Go West, Young Man? Americans Aren't Moving Around As Much As Before

March 15, 2020 Topic: Politics Blog Brand: The Buzz Tags: The WestAmerican WestMobilityHome OwnershipCalifornia

Go West, Young Man? Americans Aren't Moving Around As Much As Before

No more frontier, after all...

Settlers in the New World didn’t stick to the coasts. The history of the American experience has been one of mobility, particularly westward. “Go West, young man!” and all that.

But not anymore. First, Americans aren’t moving as much generally as they used to. In 2018, fewer than 10 percent of us changed residence within the past year, half of the level of the 1980s. 

And the drive to journey westward, in particular, has dissipated. As Philadelphia Fed economist Kyle Mangum writes in the new analysis “No More Californias”: 

This geographic expansion of population throughout the continent was mostly complete by the 1980s. … The 20th century was then essentially the last movement in the long transition of population expansion across the American continent. Aided by new technologies, unpopulated areas filled with residents relocating from older, colder areas. As the technological shocks abated, and as development blanketed the once-vacant land, rates of population change slowly converged across space. Today, the growing areas are not new cities in unpopulated regions but rather the established midsize, interior cities throughout all regions of the county.

So perhaps this is now a permanent “new normal” and what economists would call a “long-run spatial equilibrium.” But is it a balance policymakers should wish to disturb? Do we want people to move more? As Mangun notes, “On average, all types of people show a preference for their initial locations — an attachment to home.”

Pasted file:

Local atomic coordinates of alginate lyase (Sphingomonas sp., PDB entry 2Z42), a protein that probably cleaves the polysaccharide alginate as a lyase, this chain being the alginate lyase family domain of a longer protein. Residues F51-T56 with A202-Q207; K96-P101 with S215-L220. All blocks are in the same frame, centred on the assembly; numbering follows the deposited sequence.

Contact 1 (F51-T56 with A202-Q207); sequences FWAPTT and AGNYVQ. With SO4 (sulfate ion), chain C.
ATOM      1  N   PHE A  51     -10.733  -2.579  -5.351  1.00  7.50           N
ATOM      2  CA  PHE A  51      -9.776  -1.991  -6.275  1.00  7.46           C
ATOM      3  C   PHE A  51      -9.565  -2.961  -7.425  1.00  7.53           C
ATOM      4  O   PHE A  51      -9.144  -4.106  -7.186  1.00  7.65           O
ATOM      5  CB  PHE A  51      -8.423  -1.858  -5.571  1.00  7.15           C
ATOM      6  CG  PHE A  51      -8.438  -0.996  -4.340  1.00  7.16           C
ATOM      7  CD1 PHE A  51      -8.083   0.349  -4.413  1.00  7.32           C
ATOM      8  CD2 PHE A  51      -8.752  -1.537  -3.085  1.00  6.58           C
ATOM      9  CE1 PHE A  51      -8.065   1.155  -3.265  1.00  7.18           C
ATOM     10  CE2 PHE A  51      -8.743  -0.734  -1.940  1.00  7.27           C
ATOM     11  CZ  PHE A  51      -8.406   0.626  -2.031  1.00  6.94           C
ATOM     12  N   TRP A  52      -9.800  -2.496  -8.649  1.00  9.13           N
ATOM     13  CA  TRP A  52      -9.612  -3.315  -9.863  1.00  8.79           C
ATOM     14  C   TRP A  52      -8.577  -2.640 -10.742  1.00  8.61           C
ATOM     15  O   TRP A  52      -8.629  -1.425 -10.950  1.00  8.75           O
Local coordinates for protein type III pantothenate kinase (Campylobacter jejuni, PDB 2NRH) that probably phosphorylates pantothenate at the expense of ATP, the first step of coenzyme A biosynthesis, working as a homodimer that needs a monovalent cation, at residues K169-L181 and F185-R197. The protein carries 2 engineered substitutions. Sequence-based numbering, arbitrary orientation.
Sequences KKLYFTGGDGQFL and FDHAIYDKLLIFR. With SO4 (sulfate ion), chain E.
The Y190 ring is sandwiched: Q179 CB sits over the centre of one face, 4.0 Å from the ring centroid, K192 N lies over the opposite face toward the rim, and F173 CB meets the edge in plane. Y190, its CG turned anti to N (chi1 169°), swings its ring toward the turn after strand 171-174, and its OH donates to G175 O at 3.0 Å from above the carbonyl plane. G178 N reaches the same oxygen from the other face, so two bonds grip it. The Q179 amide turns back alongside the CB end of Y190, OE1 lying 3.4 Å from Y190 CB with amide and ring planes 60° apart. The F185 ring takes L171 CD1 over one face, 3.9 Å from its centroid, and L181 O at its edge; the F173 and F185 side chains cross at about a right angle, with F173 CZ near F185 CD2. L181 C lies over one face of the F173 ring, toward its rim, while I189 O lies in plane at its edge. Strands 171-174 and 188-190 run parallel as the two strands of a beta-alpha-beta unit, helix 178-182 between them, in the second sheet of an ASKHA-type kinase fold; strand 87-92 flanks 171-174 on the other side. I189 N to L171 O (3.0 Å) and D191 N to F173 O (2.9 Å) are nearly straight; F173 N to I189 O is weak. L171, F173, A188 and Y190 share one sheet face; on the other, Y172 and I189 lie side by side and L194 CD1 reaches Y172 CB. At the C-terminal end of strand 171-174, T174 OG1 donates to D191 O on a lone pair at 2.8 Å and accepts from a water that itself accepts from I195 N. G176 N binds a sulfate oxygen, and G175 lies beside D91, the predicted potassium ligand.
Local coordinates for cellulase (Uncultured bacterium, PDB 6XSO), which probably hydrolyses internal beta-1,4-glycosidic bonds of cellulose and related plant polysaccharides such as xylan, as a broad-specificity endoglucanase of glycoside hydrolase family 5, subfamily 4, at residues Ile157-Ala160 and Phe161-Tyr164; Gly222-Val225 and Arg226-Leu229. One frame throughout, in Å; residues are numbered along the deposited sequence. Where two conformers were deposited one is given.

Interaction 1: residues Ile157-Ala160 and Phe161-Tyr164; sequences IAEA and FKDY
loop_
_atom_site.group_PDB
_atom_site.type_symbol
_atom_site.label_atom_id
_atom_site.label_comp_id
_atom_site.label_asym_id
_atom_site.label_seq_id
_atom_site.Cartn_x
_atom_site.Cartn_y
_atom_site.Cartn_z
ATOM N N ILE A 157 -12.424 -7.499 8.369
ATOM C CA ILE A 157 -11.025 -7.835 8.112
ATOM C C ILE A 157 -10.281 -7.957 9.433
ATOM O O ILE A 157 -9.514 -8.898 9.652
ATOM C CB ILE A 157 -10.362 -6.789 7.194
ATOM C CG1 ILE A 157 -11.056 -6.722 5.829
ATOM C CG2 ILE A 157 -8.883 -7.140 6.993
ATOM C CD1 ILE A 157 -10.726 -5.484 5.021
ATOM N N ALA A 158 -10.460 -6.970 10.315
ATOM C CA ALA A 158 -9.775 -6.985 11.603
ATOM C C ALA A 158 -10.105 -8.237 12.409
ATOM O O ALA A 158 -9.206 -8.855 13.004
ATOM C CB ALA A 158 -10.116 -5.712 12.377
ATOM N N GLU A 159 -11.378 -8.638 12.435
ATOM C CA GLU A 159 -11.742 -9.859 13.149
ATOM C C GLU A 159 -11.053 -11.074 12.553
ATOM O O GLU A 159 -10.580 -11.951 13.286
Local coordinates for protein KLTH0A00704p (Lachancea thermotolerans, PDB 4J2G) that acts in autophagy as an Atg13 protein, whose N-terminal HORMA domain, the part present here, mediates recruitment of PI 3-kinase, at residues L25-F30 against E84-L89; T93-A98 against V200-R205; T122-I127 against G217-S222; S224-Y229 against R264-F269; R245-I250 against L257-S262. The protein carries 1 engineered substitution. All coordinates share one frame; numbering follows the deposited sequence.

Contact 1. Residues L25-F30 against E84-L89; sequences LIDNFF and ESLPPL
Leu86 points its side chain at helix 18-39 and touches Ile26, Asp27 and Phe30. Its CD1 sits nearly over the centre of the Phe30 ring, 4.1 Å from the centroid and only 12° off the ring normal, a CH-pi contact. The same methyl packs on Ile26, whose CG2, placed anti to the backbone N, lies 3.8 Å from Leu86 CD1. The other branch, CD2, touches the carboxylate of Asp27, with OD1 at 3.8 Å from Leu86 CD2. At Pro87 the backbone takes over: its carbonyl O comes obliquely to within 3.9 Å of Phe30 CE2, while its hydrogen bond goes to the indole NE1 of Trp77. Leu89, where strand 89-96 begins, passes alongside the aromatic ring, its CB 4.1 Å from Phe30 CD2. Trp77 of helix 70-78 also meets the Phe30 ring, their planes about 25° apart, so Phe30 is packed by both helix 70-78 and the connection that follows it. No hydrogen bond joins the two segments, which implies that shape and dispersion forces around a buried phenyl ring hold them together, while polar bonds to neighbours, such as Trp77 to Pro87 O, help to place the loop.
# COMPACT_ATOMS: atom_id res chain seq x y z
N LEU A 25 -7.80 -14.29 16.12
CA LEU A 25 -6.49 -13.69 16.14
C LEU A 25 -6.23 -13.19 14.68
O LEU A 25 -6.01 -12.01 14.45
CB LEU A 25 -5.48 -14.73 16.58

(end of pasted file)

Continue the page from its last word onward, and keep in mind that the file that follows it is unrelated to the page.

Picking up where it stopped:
Staying put has a lot going for it, including the close relationships and informal safety net provided by friends and families. Moreover, all that moving around may simply have been a phase in the American life cycle. Now it’s over. Americans arrived in California, and there was nowhere else to go. And most of us seem OK with that.

Then again, perhaps mobility is being artificially restricted by bad policy. Mangum:

Regulations that make it hard to build new homes increase costs and prevent cities, especially those offering high incomes or many amenities, from adding new residents. Suboptimal urban planning could lead cities to be overly congested and below capacity. This is the more pessimistic perspective, suggesting that restrictions on population growth restrain productivity growth and exacerbate inequalities by prohibiting access to the best spaces. In this case, policy (or perhaps the removal thereof) has more scope to improve welfare.  But the goal of these policies is not to encourage people to move more frequently per se but rather to enable desirable cities to accommodate more residents. … To the extent that there are market failures inhibiting population growth in some places, however, there is a need for a policy intervention. If housing regulations are the result of rent-seeking on the part of current residents, or if additional population would enhance worker productivity, or if poor urban planning leads to unproductive (and unenjoyable) travel congestion, then a “benevolent social planner” would design the infrastructure (physical and legal) to accommodate more people. In many cases, local interests may oppose this (for individually rational reasons), but such “growth positive” policy may nonetheless benefit society. If we are out of Californias — if, that is, there are fewer new places to settle — we must manage the urban frontier with great care.

For more on a) why housing costs have skyrocketed, b) to what extent these costs keep people from moving to prospering cities in search of opportunity, and c) how can we combat this issue through both local and state policy, please check out my long-read Q&A (also an episode of my Political Economy podcast) with economist Daniel Shoag from late last year.

This article by James Pethokoukis first appeared in AEIdeas.